Sasso said that the concerns of residents seemed legitimate, and asked Leslie if it shouldn’t be the right of those landowners to develop their lands in ways they deem fit. Leslie responded that the change was meant to promote consistency within that district, and to avoid the sort of situations in which large multi-family residential developments might be built immediately adjacent to loud, potentially hazardous industrial developments.
“The rationale,” said town Planner Jeff Lipnicky, “is to allow some use of the property for residential purposes, but to limit the amount of residential uses that get built. The fundamental issue here is really that you have a light industrial district and, if you allow larger-scale, either multi-family condominiums or large single-family subdivisions and ownership housing, you’re building in opposition to the purpose of the district that you’re trying to create.”
A number of residents questioned an addition to the zoning code that states the board, “shall have exclusive jurisdiction over any town sponsored public and quasi-public projects and improvements, including any special districts of the town, or projects constructed with approval of the Town Board on town owned or controlled property. Such projects and improvements shall not be subject to the provisions of the town Zoning Code.”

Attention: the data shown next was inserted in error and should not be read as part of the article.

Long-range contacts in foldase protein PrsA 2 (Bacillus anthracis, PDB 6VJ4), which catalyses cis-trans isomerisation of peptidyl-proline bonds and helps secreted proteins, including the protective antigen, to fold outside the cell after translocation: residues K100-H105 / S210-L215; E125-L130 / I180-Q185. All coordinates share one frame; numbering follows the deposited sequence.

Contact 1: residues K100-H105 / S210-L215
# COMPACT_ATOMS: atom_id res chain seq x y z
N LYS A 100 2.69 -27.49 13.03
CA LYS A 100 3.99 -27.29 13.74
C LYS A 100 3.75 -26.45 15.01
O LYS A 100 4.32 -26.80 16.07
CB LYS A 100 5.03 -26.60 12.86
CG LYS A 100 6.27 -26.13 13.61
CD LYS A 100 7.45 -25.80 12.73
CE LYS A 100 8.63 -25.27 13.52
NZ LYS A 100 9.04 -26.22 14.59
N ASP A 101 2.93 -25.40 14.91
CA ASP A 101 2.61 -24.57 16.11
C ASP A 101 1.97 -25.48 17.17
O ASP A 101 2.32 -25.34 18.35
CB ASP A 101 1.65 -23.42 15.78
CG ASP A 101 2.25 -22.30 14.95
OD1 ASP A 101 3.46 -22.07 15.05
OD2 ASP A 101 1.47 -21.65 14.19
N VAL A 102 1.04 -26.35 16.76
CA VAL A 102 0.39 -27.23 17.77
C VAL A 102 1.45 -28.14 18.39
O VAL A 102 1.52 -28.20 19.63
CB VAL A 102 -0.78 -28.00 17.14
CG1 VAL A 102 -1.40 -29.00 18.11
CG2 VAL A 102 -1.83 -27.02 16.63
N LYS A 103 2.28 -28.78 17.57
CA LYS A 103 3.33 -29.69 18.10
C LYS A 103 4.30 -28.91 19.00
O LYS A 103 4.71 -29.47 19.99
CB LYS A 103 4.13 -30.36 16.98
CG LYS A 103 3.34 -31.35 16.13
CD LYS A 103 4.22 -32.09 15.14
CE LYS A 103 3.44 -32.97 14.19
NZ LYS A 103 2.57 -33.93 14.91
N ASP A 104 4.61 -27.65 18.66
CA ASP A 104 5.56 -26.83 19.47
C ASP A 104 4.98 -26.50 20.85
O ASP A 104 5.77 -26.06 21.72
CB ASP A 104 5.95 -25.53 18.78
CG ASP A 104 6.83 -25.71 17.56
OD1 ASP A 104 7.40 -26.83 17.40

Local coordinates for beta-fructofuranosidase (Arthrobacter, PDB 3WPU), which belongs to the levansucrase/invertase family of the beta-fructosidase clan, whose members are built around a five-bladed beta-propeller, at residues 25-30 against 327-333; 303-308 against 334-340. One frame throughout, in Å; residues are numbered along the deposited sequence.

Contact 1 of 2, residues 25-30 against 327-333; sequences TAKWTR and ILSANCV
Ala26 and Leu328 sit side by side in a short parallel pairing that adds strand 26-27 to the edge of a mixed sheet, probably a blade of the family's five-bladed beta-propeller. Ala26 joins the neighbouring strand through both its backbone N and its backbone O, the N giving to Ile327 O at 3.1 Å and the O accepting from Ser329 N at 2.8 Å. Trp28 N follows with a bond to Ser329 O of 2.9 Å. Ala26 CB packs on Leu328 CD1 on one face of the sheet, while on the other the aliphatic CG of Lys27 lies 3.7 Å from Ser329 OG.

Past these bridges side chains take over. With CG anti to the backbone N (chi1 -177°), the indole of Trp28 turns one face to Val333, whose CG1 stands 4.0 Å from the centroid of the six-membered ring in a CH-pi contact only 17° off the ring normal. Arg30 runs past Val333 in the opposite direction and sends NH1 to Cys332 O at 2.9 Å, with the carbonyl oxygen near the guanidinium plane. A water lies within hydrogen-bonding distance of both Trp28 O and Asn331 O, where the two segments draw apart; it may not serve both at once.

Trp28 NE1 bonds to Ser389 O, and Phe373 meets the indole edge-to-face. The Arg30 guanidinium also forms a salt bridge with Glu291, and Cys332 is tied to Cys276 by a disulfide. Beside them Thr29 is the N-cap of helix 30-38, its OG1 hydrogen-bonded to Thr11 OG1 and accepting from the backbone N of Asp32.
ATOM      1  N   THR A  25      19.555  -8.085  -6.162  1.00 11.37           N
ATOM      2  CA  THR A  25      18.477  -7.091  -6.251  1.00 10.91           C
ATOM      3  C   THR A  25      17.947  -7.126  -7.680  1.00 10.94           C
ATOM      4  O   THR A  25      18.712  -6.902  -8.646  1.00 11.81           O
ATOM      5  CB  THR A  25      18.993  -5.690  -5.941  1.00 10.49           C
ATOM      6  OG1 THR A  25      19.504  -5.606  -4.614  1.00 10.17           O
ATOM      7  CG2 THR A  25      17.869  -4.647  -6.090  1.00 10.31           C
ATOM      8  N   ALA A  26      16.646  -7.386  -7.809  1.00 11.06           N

“You’re no better than anybody else,” said Jasinksi. “And if these are such good zoning laws, you should follow them.” She pointed out that the town could go before the Zoning Board to request exemptions when needed.
Concerns about this addition were raised at the Oct. 13 meeting, at which point the Planning Board agreed to review the practices of other municipalities to see how they approach public projects. In all but one of ten cases, there was no language in the municipal code specifically exempting public projects from zoning laws, but Leslie said that, in practice, all consider those projects to be exempt. “However,” he said “they do consider the intention and potential impacts of the proposed project in their decision [whether or not] to request assistance for review and recommendation by their town Planning Board.”